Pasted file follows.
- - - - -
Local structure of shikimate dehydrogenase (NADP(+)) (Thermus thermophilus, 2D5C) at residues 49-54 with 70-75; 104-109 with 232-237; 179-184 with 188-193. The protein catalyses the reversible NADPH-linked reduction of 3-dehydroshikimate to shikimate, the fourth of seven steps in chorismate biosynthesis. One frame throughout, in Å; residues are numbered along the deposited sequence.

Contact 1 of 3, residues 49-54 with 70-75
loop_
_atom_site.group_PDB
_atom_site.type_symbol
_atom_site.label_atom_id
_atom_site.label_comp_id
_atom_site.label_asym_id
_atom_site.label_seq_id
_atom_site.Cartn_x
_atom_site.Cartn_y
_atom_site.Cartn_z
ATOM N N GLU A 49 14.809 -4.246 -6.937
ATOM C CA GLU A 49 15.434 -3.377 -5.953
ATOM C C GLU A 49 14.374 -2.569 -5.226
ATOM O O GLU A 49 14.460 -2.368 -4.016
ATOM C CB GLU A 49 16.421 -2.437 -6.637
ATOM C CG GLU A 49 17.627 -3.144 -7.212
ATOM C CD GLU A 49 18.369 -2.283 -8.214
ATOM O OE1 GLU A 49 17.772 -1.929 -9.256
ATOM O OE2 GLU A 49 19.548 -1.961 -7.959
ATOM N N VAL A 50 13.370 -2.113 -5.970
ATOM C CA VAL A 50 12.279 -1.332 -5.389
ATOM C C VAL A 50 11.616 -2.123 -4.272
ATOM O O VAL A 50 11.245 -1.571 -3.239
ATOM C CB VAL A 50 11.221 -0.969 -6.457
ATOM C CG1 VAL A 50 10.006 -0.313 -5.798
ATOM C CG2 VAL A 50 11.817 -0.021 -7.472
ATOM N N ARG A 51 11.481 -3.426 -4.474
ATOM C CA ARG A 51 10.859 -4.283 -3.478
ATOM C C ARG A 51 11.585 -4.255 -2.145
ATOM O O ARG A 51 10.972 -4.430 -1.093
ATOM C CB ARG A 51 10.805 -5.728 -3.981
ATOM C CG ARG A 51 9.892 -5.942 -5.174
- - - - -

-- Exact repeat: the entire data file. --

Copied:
Local structure of shikimate dehydrogenase (NADP(+)) (Thermus thermophilus, 2D5C) at residues 49-54 with 70-75; 104-109 with 232-237; 179-184 with 188-193. The protein catalyses the reversible NADPH-linked reduction of 3-dehydroshikimate to shikimate, the fourth of seven steps in chorismate biosynthesis. One frame throughout, in Å; residues are numbered along the deposited sequence.

Contact 1 of 3, residues 49-54 with 70-75
loop_
_atom_site.group_PDB
_atom_site.type_symbol
_atom_site.label_atom_id
_atom_site.label_comp_id
_atom_site.label_asym_id
_atom_site.label_seq_id
_atom_site.Cartn_x
_atom_site.Cartn_y
_atom_site.Cartn_z
ATOM N N GLU A 49 14.809 -4.246 -6.937
ATOM C CA GLU A 49 15.434 -3.377 -5.953
ATOM C C GLU A 49 14.374 -2.569 -5.226
ATOM O O GLU A 49 14.460 -2.368 -4.016
ATOM C CB GLU A 49 16.421 -2.437 -6.637
ATOM C CG GLU A 49 17.627 -3.144 -7.212
ATOM C CD GLU A 49 18.369 -2.283 -8.214
ATOM O OE1 GLU A 49 17.772 -1.929 -9.256
ATOM O OE2 GLU A 49 19.548 -1.961 -7.959
ATOM N N VAL A 50 13.370 -2.113 -5.970
ATOM C CA VAL A 50 12.279 -1.332 -5.389
ATOM C C VAL A 50 11.616 -2.123 -4.272
ATOM O O VAL A 50 11.245 -1.571 -3.239
ATOM C CB VAL A 50 11.221 -0.969 -6.457
ATOM C CG1 VAL A 50 10.006 -0.313 -5.798
ATOM C CG2 VAL A 50 11.817 -0.021 -7.472
ATOM N N ARG A 51 11.481 -3.426 -4.474
ATOM C CA ARG A 51 10.859 -4.283 -3.478
ATOM C C ARG A 51 11.585 -4.255 -2.145
ATOM O O ARG A 51 10.972 -4.430 -1.093
ATOM C CB ARG A 51 10.805 -5.728 -3.981
ATOM C CG ARG A 51 9.892 -5.942 -5.174